Using Dependency Property and DataBinding in WPF


For some reason, I started looking at Windows Presentation Foundation (WPF) again. I read a book on WPF a while back, it’s a very interesting but has a very steep learning curve (for me anyways). One of the things I did not get about WPF was this new property system called Dependency Properties (DP). I read that the WPF team built this on top of the CLR because they found the existing Property system to be inadequate.

In a nutshell, the DP system is a radical extension to the normal getter/setter Property system we are so familiar with. The interesting thing about DP is that it’s value is not pre-determined, but always resolved, dynamically at run-time, based off a set of rules.

As you might already guessed, DP is used in almost every aspect in WPF, e.g. in Xaml, Attached Properties, triggers..etc. In my opinion, DP system brings for us programmers a new “weapon” in our ever expanding arsenal. One of the cool usage of DP is with Databinding. I really like the ease of being able to databind almost about ANYTHING TO ANYTHING in WPF. I have put together a little demo to showcase using DP and Databinding that looks like this.

dpscreenshot

Demo details:

  1. Created a “MyButton” Class that inherits from System.Windows.Controls.Button.
  2. Registered 4 DP of type integer, defining the Alpha, Red, Green, and Blue values of my button’s background color.
  3. In my Xaml, I put together a couple of sliders, and databinded MyButton‘s DPs to the slider values.

You can view a SWF of the demo here. (you need to have Flash installed in your browser to view this, be patient, takes time to load 🙂 ).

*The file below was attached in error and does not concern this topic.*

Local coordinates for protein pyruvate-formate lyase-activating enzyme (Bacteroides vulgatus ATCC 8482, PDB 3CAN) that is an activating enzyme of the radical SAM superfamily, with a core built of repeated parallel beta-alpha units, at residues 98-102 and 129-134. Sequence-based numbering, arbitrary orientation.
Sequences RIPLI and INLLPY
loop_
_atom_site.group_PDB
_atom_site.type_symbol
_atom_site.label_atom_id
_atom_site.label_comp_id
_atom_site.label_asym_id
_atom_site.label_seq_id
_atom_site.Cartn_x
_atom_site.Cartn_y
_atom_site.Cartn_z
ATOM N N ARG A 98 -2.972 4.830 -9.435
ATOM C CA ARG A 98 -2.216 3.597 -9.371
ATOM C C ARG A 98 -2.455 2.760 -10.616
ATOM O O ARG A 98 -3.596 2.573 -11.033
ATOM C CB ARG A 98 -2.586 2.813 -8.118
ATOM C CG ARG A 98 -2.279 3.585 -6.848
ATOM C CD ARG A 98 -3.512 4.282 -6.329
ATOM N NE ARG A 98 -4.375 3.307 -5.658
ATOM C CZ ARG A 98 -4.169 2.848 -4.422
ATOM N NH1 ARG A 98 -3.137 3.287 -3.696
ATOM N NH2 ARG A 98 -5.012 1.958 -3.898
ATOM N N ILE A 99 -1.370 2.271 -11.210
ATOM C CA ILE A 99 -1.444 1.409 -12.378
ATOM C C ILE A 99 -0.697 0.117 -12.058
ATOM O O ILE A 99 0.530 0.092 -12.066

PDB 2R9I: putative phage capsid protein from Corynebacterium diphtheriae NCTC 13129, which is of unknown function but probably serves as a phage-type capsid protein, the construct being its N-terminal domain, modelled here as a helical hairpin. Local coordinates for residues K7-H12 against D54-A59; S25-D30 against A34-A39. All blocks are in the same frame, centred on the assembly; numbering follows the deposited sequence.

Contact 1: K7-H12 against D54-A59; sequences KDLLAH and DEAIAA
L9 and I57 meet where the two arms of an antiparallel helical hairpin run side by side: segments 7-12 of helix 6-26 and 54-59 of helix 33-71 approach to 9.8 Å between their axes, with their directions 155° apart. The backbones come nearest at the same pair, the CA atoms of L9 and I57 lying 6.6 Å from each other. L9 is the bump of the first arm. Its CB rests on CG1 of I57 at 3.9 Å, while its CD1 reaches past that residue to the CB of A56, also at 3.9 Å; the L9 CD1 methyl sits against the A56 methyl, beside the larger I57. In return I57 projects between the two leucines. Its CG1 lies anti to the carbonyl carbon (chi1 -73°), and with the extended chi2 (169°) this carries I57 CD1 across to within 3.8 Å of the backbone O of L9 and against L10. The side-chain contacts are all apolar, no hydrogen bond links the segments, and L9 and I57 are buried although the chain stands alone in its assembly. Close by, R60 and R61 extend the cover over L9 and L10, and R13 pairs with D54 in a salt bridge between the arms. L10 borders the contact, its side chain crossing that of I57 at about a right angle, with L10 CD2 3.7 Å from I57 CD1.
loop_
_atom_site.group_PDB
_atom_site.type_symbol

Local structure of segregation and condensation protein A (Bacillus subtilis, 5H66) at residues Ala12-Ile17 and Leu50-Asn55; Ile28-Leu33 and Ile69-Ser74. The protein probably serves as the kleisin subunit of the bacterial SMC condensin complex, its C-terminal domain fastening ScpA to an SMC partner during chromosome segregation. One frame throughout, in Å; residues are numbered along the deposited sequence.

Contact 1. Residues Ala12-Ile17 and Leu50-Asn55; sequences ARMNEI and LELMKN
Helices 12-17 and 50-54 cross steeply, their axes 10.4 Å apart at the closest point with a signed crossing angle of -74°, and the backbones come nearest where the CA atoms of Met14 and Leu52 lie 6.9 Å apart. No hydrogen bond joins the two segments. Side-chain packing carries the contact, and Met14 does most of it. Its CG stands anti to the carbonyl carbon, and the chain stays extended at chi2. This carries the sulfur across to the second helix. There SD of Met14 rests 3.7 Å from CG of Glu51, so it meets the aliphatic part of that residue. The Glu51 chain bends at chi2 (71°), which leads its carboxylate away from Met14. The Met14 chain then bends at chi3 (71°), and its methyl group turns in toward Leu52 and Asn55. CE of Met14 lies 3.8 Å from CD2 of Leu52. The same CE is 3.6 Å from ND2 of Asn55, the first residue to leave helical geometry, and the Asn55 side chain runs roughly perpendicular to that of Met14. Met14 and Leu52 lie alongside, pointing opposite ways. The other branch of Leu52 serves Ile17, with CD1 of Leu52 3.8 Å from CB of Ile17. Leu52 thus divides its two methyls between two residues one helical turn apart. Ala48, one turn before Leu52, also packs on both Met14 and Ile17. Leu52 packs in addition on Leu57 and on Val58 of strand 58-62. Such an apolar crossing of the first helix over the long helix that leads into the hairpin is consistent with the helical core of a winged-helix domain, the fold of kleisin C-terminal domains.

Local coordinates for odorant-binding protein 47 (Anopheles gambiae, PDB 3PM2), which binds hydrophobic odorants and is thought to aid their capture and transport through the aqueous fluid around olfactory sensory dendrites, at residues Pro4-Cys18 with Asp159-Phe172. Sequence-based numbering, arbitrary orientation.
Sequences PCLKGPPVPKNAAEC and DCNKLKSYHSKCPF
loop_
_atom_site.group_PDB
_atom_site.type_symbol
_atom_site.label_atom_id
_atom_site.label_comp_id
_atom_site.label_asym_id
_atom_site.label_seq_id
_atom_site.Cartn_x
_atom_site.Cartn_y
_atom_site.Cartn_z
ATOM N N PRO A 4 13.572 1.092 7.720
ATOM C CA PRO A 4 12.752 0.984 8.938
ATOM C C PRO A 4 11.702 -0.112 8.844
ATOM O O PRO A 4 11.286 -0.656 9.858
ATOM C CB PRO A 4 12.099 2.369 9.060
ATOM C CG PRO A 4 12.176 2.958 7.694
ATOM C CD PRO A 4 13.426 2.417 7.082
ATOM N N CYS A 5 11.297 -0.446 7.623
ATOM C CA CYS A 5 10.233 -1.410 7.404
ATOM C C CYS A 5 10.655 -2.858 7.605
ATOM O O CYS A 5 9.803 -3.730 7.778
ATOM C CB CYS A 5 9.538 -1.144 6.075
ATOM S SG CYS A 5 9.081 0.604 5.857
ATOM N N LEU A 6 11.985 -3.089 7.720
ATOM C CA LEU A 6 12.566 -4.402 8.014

Now let’s look at the code. Here’s the implementation of MyButton class, note the declaration of Dependency Properties.

public class MyButton : Button
{
    protected override void OnRender(DrawingContext drawingContext)
    {
        base.OnRender(drawingContext);
        ChangeBackground();
    }

    #region Properties 

    public int Alpha
    {
        get { return (int)GetValue(AlphaProperty); }
        set { SetValue(AlphaProperty, value); }
    }

    public int Red
    {
        get { return (int)GetValue(RedProperty); }
        set { SetValue(RedProperty, value); }
    }

    public int Green
    {
        get { return (int)GetValue(GreenProperty); }
        set { SetValue(GreenProperty, value); }
    }

    public int Blue
    {
        get { return (int)GetValue(BlueProperty); }
        set { SetValue(BlueProperty, value); }
    }

    #endregion

    public static readonly DependencyProperty AlphaProperty =